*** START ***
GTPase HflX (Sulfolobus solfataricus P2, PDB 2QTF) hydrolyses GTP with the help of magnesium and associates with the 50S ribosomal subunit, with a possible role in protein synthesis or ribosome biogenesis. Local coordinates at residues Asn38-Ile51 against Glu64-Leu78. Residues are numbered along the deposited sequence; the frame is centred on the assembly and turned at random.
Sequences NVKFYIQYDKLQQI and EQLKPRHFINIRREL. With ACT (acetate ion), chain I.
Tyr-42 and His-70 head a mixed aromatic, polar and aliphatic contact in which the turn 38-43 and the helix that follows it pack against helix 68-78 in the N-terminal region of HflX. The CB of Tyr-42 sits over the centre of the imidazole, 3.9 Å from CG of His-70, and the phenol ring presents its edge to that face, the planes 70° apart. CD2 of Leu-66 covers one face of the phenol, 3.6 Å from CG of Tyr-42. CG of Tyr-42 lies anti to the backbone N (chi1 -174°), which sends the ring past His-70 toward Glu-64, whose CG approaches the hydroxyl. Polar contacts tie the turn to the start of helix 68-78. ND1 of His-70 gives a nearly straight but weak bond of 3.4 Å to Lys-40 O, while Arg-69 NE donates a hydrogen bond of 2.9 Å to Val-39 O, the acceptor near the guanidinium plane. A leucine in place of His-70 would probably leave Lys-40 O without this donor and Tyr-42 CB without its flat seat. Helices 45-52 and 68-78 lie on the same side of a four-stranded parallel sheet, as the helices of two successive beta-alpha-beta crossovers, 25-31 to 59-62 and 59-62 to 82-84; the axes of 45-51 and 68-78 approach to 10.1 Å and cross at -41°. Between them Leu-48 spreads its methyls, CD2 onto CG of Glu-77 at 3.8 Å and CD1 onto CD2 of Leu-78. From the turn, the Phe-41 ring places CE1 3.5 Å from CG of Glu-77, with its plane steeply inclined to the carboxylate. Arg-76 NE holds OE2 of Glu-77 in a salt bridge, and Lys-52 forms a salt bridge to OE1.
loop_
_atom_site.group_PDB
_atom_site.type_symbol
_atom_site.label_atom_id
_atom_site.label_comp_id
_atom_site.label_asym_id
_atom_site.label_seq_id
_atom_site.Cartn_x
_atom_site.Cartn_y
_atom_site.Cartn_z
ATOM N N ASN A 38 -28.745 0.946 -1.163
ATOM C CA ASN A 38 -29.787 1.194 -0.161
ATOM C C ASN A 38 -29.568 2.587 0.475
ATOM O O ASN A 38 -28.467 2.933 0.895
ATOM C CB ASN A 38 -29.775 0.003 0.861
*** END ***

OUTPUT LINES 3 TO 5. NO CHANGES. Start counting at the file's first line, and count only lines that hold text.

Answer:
Tyr-42 and His-70 head a mixed aromatic, polar and aliphatic contact in which the turn 38-43 and the helix that follows it pack against helix 68-78 in the N-terminal region of HflX. The CB of Tyr-42 sits over the centre of the imidazole, 3.9 Å from CG of His-70, and the phenol ring presents its edge to that face, the planes 70° apart. CD2 of Leu-66 covers one face of the phenol, 3.6 Å from CG of Tyr-42. CG of Tyr-42 lies anti to the backbone N (chi1 -174°), which sends the ring past His-70 toward Glu-64, whose CG approaches the hydroxyl. Polar contacts tie the turn to the start of helix 68-78. ND1 of His-70 gives a nearly straight but weak bond of 3.4 Å to Lys-40 O, while Arg-69 NE donates a hydrogen bond of 2.9 Å to Val-39 O, the acceptor near the guanidinium plane. A leucine in place of His-70 would probably leave Lys-40 O without this donor and Tyr-42 CB without its flat seat. Helices 45-52 and 68-78 lie on the same side of a four-stranded parallel sheet, as the helices of two successive beta-alpha-beta crossovers, 25-31 to 59-62 and 59-62 to 82-84; the axes of 45-51 and 68-78 approach to 10.1 Å and cross at -41°. Between them Leu-48 spreads its methyls, CD2 onto CG of Glu-77 at 3.8 Å and CD1 onto CD2 of Leu-78. From the turn, the Phe-41 ring places CE1 3.5 Å from CG of Glu-77, with its plane steeply inclined to the carboxylate. Arg-76 NE holds OE2 of Glu-77 in a salt bridge, and Lys-52 forms a salt bridge to OE1.
loop_
_atom_site.group_PDB